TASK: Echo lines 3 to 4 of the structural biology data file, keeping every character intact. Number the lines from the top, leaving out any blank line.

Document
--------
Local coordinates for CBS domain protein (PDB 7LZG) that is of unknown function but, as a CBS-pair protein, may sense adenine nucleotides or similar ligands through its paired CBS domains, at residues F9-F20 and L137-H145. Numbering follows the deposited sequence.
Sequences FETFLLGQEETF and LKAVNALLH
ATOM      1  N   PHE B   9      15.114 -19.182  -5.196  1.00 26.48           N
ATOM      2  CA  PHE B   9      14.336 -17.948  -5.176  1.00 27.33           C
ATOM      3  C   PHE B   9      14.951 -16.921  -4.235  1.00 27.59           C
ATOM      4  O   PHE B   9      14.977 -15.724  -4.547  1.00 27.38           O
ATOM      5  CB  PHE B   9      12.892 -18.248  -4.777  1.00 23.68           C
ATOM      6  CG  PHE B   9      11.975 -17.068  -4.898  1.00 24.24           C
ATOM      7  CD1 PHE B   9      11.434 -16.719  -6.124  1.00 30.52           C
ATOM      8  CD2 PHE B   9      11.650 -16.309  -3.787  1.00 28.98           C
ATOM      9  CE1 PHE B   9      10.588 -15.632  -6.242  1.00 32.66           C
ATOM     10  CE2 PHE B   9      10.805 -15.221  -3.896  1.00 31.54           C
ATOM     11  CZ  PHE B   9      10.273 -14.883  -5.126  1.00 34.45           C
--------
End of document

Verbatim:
ATOM      1  N   PHE B   9      15.114 -19.182  -5.196  1.00 26.48           N
ATOM      2  CA  PHE B   9      14.336 -17.948  -5.176  1.00 27.33           C